The Christmas-to-New-Year holiday period is a great time for catching up with friends and family and for spending quality time in their company. There is generally lots of feasting and merry-making to be done, which is often accompanied by generous amounts of snoozing in an armchair in front of the TV. For some people, however, the daily pattern of work is not interrupted, even by the festive season. Here I particularly think about my commoning friends, who, like other farmers, smallholders, shepherds and husbandmen, will be tending to their herds, flocks, packs, teams and colonies – according to the type of animal they keep – in much the same way as they do every day, but perhaps in the hope of some well-earned time off once the important chores are done. Some of the jobs around the farm, smallholding or estate cannot be mechanised and still rely upon the physical labour and observant eye of those tending to animals and crops, in much the same way as farmers of old would have done.
A few years ago I wrote an article about a calf, named Mary Christmas, whose story was somewhat exceptional. She was born, and orphaned, in dramatic circumstances on 25th December, hence her name. However, her entrance into the world demonstrated the level of cooperation that exists between the Forest folk, even on day that is supposed to be one of quiet ease. Due to the sacrifice of those who gave up precious time with their families to help care for her, she continues to thrive. Only recently I saw her in a field with several calves performing her duties as matriarch. She is a big sturdy animal with the sweetest temperament and is easily identified, being the only brown cow among an otherwise black herd of Aberdeen Angus cattle. In the spring when they all go out onto the Open Forest, she will assume the role of teacher to yet another generation of free-roaming cattle and show them all the best places to drink, eat, sleep and chew the cud. Her story, which has been read and appreciated by a worldwide audience, remains one of the most popular articles I’ve ever written. I often wonder if the reason for her popularity is that the story of Mary Christmas, as well as being a heart-warming tale of survival, also demonstrates the real community spirit that is part and parcel of the practice of commoning.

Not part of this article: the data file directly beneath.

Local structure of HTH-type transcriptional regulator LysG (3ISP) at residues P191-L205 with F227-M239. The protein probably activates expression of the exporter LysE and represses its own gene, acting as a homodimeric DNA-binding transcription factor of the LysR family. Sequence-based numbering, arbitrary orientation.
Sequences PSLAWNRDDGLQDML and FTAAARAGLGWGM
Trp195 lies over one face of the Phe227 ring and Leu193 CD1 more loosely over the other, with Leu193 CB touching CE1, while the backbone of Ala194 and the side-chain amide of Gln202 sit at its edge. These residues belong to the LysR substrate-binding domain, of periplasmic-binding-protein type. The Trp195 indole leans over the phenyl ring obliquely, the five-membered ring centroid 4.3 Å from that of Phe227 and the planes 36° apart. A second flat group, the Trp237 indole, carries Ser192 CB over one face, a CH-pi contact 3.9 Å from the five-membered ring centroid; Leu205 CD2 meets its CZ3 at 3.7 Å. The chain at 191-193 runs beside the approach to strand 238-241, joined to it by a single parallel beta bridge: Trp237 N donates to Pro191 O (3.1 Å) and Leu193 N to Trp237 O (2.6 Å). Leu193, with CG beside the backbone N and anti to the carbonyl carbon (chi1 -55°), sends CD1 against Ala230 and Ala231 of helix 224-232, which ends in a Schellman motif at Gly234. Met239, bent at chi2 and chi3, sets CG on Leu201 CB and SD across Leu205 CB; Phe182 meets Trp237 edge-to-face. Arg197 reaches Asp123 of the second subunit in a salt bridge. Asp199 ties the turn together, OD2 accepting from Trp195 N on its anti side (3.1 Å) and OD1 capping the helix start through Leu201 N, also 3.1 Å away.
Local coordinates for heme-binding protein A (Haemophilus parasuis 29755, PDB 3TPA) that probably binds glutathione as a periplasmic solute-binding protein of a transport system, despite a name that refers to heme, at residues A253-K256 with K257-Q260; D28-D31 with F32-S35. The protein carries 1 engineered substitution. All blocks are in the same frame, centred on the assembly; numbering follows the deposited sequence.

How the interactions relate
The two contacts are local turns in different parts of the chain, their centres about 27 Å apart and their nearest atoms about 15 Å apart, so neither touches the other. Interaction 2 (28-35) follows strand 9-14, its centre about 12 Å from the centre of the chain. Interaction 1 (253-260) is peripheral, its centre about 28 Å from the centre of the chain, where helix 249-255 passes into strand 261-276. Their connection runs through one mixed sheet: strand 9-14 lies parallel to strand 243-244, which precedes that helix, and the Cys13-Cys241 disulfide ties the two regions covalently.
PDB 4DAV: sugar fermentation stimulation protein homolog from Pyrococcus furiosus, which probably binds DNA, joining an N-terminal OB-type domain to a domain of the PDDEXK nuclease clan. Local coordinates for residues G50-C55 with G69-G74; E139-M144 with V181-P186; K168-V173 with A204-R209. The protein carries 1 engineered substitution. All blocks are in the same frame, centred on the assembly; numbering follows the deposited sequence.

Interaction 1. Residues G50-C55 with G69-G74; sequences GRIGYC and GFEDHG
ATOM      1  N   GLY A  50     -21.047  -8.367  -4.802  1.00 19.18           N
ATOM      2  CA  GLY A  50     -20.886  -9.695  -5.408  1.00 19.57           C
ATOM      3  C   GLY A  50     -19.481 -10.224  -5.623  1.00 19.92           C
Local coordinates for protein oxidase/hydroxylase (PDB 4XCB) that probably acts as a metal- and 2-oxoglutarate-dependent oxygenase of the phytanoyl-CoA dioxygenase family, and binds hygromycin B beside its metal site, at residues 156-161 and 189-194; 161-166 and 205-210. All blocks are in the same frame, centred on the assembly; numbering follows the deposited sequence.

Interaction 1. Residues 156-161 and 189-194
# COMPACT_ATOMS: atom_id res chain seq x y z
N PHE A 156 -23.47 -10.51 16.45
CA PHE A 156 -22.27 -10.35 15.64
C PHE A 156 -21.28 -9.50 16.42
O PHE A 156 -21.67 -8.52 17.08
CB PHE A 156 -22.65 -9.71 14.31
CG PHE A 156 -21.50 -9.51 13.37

The mutual thread of community
For those who live an urban existence perhaps there is no mutual thread to hold their neighbourhoods together, which creates a fascination with, and even nostalgia for, the ‘old ways’ that still exist in the New Forest and many rural parts of the country and, indeed, the world. The support structures and camaraderie that exist between those who nurture the environment, wildlife and livestock are but some of the many compensations for a life lived in all weathers and at all hours. No matter how sophisticated we become as a species, no matter how technologically advanced we are, with all the social media communications, labour-saving gadgets and mechanical paraphernalia of the modern world, deep down inside there is always an essential yearning to belong to the natural world and a close-knit community. In historical terms, it wasn’t until fairly recently that we moved from the country into the towns and lost our connectivity with the life cycle, pattern of the seasons, food production and, perhaps, even with each other. For me, the wonder one feels when viewing the inestimable stars on a cloudless night; the quiet contemplation that is induced by the sound of a babbling brook in the forest; and, the skin-tingling, hair-raising excitement of hearing the sound of many galloping hooves, is part of an intrinsic need to experience a point of reference to the natural world that gives ones life meaning. Being part of the commoning community amplifies this sense and shines a light on a way of life that, once upon a time, would have been familiar to all.